Positioning the quickdraw and clipping the rope
Clipping a carabiner or quickdraw is a basic technique associated with the progression of a climber. At first glance, nothing too complicated. In detail, though, there are many aspects to consider in order to move quickly and surely: in particular, placement of the quickdraw into the bolt in relation to the rope, and methods of clipping the rope. For example, when clipping a half rope in the middle of a crux with a small carabiner, good clipping skills are a must... Here are some tips for making life easier and climbing in peace.
- Carefully read the Instructions for Use used in this technical advice before consulting the advice itself. You must have already read and understood the information in the Instructions for Use to be able to understand this supplementary information.
- Mastering these techniques requires specific training. Work with a professional to confirm your ability to perform these techniques safely and independently before attempting them unsupervised.
- We provide examples of techniques related to your activity. There may be others that we do not describe here.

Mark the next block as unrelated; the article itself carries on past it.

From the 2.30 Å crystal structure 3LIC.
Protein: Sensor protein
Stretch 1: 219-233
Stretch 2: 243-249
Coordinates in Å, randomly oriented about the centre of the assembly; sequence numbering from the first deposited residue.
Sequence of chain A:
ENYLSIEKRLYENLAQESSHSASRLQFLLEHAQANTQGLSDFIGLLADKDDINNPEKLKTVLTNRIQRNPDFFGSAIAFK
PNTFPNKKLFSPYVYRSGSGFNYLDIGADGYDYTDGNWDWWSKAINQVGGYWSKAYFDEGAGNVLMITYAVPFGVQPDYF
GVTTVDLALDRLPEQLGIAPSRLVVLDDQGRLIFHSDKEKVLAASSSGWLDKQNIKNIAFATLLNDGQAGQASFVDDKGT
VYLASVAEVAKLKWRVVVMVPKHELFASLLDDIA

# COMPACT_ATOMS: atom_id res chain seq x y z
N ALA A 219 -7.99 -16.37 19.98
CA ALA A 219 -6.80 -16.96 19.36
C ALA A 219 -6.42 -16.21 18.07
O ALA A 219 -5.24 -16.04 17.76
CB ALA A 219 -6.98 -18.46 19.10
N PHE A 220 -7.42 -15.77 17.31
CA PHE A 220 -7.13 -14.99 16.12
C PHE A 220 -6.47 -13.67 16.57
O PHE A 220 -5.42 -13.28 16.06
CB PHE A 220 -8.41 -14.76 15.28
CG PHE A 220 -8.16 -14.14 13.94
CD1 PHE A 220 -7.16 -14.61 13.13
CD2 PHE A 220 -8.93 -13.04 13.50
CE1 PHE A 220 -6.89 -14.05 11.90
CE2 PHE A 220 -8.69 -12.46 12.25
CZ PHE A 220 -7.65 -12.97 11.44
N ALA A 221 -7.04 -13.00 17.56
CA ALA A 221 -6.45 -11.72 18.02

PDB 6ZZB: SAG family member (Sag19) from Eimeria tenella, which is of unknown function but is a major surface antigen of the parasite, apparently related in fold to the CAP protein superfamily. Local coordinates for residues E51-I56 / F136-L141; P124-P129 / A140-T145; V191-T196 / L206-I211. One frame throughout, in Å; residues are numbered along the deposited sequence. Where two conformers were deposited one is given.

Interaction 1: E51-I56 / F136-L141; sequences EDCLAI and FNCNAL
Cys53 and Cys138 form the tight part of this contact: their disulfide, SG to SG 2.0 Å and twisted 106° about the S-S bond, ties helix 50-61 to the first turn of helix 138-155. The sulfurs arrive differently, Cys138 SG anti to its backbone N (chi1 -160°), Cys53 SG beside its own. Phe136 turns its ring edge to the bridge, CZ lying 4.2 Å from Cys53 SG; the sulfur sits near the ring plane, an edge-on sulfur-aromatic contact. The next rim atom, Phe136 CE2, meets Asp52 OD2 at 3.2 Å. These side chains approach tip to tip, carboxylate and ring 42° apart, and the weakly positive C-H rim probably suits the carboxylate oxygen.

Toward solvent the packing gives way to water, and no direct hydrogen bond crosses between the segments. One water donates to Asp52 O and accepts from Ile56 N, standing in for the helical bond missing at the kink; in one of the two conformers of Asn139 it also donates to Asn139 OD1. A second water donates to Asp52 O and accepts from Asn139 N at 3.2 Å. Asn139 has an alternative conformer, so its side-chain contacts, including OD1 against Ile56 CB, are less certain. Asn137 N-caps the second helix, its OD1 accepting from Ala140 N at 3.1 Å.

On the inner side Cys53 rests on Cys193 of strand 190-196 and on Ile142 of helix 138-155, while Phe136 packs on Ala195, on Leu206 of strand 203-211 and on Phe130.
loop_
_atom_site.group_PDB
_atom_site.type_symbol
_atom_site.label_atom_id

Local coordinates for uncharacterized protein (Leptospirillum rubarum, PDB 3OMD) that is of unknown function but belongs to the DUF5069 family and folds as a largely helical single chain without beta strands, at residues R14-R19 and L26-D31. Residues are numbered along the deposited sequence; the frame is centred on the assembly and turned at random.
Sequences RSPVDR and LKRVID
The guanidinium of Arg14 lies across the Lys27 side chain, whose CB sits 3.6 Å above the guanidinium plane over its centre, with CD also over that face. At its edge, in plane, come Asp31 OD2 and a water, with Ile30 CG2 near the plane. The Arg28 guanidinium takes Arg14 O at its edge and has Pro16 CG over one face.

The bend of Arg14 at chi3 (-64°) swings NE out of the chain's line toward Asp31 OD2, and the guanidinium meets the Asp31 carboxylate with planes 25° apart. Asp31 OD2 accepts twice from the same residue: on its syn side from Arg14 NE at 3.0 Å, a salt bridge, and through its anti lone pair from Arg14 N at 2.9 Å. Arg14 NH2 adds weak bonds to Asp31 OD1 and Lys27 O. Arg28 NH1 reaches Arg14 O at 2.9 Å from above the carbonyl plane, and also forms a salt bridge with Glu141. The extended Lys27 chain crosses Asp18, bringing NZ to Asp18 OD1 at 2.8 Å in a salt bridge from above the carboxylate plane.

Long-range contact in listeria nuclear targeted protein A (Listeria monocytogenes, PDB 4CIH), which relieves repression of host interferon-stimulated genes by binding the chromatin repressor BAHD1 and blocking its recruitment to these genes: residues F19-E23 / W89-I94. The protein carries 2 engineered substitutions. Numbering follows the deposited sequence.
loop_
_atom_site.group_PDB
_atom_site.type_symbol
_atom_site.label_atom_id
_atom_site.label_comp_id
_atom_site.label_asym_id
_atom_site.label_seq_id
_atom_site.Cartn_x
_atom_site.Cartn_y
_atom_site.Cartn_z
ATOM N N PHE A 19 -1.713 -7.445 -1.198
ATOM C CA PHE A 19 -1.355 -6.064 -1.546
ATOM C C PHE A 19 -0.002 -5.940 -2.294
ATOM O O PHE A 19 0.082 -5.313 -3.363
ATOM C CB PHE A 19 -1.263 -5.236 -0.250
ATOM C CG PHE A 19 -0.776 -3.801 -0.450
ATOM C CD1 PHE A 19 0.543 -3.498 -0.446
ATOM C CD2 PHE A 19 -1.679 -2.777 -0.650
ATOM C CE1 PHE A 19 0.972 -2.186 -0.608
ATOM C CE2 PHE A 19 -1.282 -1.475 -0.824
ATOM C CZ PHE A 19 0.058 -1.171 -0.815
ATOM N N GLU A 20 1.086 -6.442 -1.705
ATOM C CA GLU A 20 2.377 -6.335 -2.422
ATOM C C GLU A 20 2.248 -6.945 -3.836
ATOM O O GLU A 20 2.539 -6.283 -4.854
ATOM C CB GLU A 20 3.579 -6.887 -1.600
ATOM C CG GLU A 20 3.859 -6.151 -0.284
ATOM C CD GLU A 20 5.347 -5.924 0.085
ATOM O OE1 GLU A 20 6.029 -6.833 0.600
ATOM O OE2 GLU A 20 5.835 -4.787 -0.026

1. Quickdraw positioning
Always use a quickdraw equipped with STRING type webbing protection. The anchor-end carabiner must be mobile (no STRING). The rope-end carabiner must be fixed (with STRING). Warning: never install two STRINGs on one quickdraw. It would be too rigid: risk of poor positioning (e.g. cantilevered loading).
2. Clipping the rope
With small ANGE S carabiners, it is more effective to keep the fingers on the outside. Stabilize the quickdraw carabiner and put the rope through it.
With larger ANGE L (or SPIRIT) carabiners, you can put a finger in the carabiner to stabilize it. Then insert the rope.
3. Rope path
The carabiner gate must always face away from the climber's direction of travel. The rope in the carabiner must pass through it from the cliff side to the outside. Incorrect positioning of the quickdraw or the rope could cause the rope to unclip, either due to rope movement or to the carabiner flipping on the bolt during a fall.